Provided by Kathryn Galland
Kathryn Galland is Digital Communications Specialist at Loves Data, a digital marketing agency in Sydney specialising in Google Analytics and Google AdWords.
What happens when you take a senior Google analyst, bring him to Australia, blend in local Googlers, throw in a little digital marketing and mix with two Google Certified Partners? You produce Australia’s first Google Analytics User Conference, a fusion of optimisation tidbits and guidance on data measurement with insights into understanding the value of marketing online.
The unofficial theme for September’s conference, presented by local digital marketing companies Loves Data and Internetrix, might have been the need to better understand customer behaviour in order to retain them by analysing quantitative and qualitative measurement.
At Google Analytics conferences this year in San Francisco and Amsterdam, Google hinted at moving its analytics product toward a more ‘Customer Centric Analytics platform.’ Word at Sydney’s conference was no different.
The message was reiterated by the keynote speaker and Google’s own Analytics Advocate Justin Cutroni, who flew from the east coast of the United States to present at the Sydney conference.
“We’ve been so focused on the acquisition of customers in digital analytics, we haven’t really talked a lot about retaining them,” Cutroni explained. “I think over the next few years we’re going to be focused on how do we measure and better understand the retention of our customers.”
The aim of Google Analytics is to tap into visitor behaviour at a more profound level of analysis, bridging the gap between various online and offline marketing channels.
So, what is Google’s plan to help users achieve this feat?
In the future, Google Analytics will likely expand to capture customer visits across multiple devices and allow users to better integrate external marketing and lead data into the product. Thus, providing marketers with a more complete view of customer behaviour.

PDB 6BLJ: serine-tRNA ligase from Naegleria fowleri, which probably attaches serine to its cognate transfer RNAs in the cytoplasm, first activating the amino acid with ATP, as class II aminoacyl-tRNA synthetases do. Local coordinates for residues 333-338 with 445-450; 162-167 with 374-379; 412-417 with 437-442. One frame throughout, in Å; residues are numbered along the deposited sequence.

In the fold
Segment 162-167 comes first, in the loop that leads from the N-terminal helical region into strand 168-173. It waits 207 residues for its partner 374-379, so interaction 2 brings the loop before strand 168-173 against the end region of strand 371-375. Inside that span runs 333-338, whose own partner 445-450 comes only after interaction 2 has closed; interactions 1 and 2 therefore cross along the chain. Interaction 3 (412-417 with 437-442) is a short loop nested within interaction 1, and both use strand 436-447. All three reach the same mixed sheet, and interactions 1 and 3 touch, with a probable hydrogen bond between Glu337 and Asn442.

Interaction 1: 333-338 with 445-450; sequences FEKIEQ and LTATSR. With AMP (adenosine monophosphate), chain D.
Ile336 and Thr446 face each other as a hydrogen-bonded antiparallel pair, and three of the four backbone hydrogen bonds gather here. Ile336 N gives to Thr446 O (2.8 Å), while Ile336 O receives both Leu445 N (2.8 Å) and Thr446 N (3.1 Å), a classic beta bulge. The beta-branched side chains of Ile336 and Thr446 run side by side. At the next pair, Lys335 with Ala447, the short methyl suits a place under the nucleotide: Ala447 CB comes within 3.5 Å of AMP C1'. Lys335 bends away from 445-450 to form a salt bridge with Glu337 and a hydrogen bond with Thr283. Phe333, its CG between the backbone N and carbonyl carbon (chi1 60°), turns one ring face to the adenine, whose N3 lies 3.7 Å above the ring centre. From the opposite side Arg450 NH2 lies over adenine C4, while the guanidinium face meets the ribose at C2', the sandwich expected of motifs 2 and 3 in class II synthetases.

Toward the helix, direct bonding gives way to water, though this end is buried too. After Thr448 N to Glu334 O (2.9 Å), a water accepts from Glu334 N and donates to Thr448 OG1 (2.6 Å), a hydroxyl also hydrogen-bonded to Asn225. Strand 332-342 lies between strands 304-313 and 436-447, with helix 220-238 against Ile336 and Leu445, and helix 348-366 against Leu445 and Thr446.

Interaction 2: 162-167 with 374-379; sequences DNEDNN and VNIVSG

Presently, that holistic picture is what’s missing from the data sets, according to Cutroni:
“We’re still in a very web-centric world when you use attribution modelling. But that’s not the business world. There are conversions coming from other places. There are different interactions. We don’t have all of that data.”
Yet, more data about visitor behaviour is becoming accessible. Google Analytics’ Multi-Channel Funnels allows users to view visitor interactions across digital media channels leading up to a conversion or purchase.
“I think that’s the wave of the future in terms of understanding the value of your marketing,” Cutroni remarked about the feature.
Whether tracking mobile websites and applications, examining the value of social media campaigns, performing optimisation testing or improving marketing return on investment (ROI)—subjects discussed at the conference—each objective is measurable within Google Analytics.
Presenting on improving marketing return on investment (ROI), Loves Data’s Digital Account Manager Aisling Purcell, explained what measurement means to the businesses she works with.
“In my role, I use analytics every day—and sometimes use a combination of all of these metrics-—to single out the traffic channels and campaigns that are performing for our clients so we can shift marketing budgets accordingly,” Purcell said.
For Cutroni, segmenting data and employing custom variables is key to refining analytics to best suit the needs of a particular business.
“The closer you can align Google Analytics, or any analytics tool, with your business, the better the measurement is going to be and the better your understanding of the behaviour of your website visitors,” Cutroni said.
“Our next challenge is integrating this level of reporting and data-driven decision making into everything we do marketing-wise,” according to Brett Kelly, guest speaker and owner of Kelly+Partners Chartered Accountants.
“New clients are converted offline, so it’s a matter of educating all the staff handling the lead around what goes on behind the scenes to make the phones ring.”
While data analysts can provide insight into the world of online marketing, ultimately, it is marketers and business executives who decide whether to implement data-driven analysis.
The more businesses are switched ‘on-line’ and understand the marketing and business value of analytics tools, the easier it will be for businesses to get in front of the customer.
In terms of understanding the future of digital analytics, Cutroni reckons Australia stands at the forefront of the changes, because Australia is “a place where people understand the value of information.”
GAUC speakers with Presenting Partners Loves Data and Internetrix in front of The Mint
[Photos snapped by Paul Ree]